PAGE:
number of	digits in the result.  The default is 1.

  len(string)
      [XPG4-UNIX]  Returns the number of bytes in string.

  dlen(string)
      [Tru64 UNIX]  Returns the	number of displayable characters in string;
      that is, 2-byte extended characters are counted as one displayable
      character.

  index(string1,string2)
      [XPG4-UNIX]  Returns the first position in string1, where	string2
      begins (zero origin), or -1 if the second	argument does not occur.

  substr(string,position,[number]l)
      [XPG4-UNIX]  Returns a substring of string.  The beginning of the	sub-
      string is	selected with position,	and number indicates the length	of
      the substring.  Without number, the substring includes everything	to
      the end of the first string.

  translit(string,from,to)
      [XPG4-UNIX]  Transliterates the characters in string from	the set	given
      by from to the set given by to.  No abbreviations	are permitted.	2-
      byte extended characters are correctly mapped into the corresponding
      replacement characters.

  include(file)
      [XPG4-UNIX]  Returns the contents	of file	or displays an error message
      if it cannot access the file.

  sinclude(file)
      [XPG4-UNIX]  Returns the contents	of file, but it	gives no error mes-
      sage if file is inaccessible.

  syscmd(command)
      [XPG4-UNIX]  Runs	the specified operating	system command.	 No value is
      returned,	but sysval can be used to retrieve the exit value.

  sysval
      [XPG4-UNIX]  Returns the return code from	the last call to syscmd.

  maketemp(...xxxxx)
      [XPG4-UNIX]  Replaces xxxxx in its argument with the current process ID
      number where xxxxx represents any	number of numeric or alphanumeric
      characters.

  m4exit(value)
      [XPG4-UNIX]  Exits from m4 immediately, returning	the specified exit
      value (the default is zero (0)).

  m4wrap(last_macro)
      [XPG4-UNIX]  Sets	or resets last_macro, which is run after reading the
      End-of-File character.  For example: m4wrap(`cleanup()') sets the
      cleanup macro at the end of m4.

  errprint(message)
      [XPG4-UNIX]  Includes message on the diagnostic output file (standard
      error).

  dumpdef([macro...])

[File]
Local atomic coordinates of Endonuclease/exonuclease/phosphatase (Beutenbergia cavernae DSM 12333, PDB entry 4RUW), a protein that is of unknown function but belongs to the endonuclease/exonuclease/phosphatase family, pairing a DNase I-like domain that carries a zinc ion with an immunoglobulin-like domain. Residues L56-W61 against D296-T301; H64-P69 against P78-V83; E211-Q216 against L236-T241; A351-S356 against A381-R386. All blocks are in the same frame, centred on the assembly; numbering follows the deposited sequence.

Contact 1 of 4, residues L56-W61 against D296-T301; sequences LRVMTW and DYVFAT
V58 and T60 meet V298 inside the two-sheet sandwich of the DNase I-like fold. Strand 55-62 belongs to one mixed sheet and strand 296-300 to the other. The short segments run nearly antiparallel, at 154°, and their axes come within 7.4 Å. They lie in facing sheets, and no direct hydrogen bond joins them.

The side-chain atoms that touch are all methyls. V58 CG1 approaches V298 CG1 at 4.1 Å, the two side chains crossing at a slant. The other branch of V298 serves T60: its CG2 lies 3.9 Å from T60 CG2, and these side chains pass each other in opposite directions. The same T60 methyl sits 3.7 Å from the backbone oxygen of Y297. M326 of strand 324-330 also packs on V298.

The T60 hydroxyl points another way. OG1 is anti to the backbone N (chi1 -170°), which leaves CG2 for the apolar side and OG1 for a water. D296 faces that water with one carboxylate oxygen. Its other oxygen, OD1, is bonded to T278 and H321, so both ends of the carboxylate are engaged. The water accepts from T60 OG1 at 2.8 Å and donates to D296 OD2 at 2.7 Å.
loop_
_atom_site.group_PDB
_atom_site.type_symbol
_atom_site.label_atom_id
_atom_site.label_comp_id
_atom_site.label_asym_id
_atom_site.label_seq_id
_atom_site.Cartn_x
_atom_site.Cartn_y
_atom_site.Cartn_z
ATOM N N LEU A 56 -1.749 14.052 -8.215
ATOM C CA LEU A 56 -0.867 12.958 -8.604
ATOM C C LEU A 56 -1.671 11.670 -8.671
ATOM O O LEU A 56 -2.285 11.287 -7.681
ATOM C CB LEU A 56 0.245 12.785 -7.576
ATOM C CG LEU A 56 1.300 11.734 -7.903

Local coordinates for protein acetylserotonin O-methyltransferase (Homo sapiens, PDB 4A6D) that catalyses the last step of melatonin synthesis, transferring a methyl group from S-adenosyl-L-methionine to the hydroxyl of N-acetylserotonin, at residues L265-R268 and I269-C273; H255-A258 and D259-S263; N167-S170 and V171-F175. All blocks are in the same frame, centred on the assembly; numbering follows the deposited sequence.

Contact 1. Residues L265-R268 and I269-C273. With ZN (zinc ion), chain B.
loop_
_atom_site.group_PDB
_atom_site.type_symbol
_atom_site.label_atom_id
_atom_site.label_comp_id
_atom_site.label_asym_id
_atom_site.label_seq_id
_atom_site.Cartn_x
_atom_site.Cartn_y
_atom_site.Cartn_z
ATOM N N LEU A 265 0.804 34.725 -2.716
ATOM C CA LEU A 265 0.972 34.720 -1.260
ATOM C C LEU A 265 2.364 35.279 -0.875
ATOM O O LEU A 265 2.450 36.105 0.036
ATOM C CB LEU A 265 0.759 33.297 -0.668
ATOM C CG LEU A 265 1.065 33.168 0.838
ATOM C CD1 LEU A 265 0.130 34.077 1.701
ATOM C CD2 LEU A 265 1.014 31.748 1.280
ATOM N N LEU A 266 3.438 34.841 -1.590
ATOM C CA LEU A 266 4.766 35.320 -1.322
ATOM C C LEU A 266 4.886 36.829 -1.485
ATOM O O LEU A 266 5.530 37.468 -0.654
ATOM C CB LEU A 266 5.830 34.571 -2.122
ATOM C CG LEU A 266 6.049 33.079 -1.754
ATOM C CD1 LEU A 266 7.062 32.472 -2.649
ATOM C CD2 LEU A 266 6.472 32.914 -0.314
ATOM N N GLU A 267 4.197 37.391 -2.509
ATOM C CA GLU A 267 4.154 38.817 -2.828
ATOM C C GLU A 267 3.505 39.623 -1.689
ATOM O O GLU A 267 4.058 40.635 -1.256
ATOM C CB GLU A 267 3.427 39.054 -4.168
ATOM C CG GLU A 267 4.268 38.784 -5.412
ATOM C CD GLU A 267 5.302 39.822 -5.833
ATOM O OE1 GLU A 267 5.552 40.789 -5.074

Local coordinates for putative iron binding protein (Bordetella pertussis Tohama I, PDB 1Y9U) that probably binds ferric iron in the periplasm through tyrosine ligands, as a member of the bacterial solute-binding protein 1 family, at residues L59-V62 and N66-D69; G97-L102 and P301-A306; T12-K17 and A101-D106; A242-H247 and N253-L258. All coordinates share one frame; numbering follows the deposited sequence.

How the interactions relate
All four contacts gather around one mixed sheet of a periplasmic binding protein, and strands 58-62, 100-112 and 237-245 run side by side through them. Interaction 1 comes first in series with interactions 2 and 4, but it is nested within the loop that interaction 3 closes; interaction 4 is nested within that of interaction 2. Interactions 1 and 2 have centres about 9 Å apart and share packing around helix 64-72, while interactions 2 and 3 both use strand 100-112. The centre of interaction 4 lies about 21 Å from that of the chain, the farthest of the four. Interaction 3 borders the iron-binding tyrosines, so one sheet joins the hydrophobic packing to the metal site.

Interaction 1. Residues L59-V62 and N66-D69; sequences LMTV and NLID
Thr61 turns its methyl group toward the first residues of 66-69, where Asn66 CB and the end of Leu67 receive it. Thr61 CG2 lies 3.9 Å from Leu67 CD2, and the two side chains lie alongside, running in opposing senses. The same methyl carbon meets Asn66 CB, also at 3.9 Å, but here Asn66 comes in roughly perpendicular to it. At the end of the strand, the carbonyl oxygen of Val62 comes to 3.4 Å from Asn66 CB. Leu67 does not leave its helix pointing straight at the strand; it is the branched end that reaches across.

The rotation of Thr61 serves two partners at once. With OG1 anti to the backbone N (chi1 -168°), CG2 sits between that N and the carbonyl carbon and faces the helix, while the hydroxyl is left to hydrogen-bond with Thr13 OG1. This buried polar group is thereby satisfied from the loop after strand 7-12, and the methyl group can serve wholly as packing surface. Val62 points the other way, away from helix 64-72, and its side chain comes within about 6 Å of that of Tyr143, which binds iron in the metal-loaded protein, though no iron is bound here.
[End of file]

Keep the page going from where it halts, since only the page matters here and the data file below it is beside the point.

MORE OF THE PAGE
[XPG4-UNIX]  Writes to standard output the current names and defini-
      tions for	the named items	or for all items if no arguments are pro-
      vided.

  traceon(macro)
      [XPG4-UNIX]  Turns on tracing for	macro.	If none	is named, tracing is
      turned on	for all	macro expansions.

  traceoff(macro...)
      [XPG4-UNIX]  Turns off trace globally and	for any	macro specified.
      Macros specifically traced by traceon can	be untraced only by specific
      calls to traceoff.

EXIT STATUS

  0   [XPG4-UNIX]  Successful completion.

  >>0  [XPG4-UNIX]  An error occurred.

  [XPG4-UNIX]  If you use the m4exit macro, the	input file can specify the
  exit value.

EXAMPLES

  To preprocess	a C language program with m4 and compile it, enter:

       m4 prog.m4 >>prog.c
       cc prog.c

ENVIRONMENT VARIABLES

  The following	environment variables affect the execution of m4:

  LANG
      [XPG4-UNIX]  Provides a default value for	the internationalization
      variables	that are unset or null.	If LANG	is unset or null, the
      corresponding value from the default locale is used. If any of the
      internationalization variables contain an	invalid	setting, the utility
      behaves as if none of the	variables had been defined.

  LC_ALL
      [XPG4-UNIX]  If set to a non-empty string	value, overrides the values
      of all the other internationalization variables.

  LC_CTYPE
      [XPG4-UNIX]  Determines the locale for the interpretation	of sequences
      of bytes of text data as characters (for example,	single-byte as
      opposed to multi-byte characters in arguments).

  LC_MESSAGES
      [XPG4-UNIX]  Determines the locale for the format	and contents of	diag-
      nostic messages written to standard error.

  NLSPATH
      [XPG4-UNIX]  Determines the location of message catalogues for the pro-
      cessing of LC_MESSAGES.

SEE ALSO

  Commands:  c89(1), cc(1), cpp(1)

  Standards:  standards(5)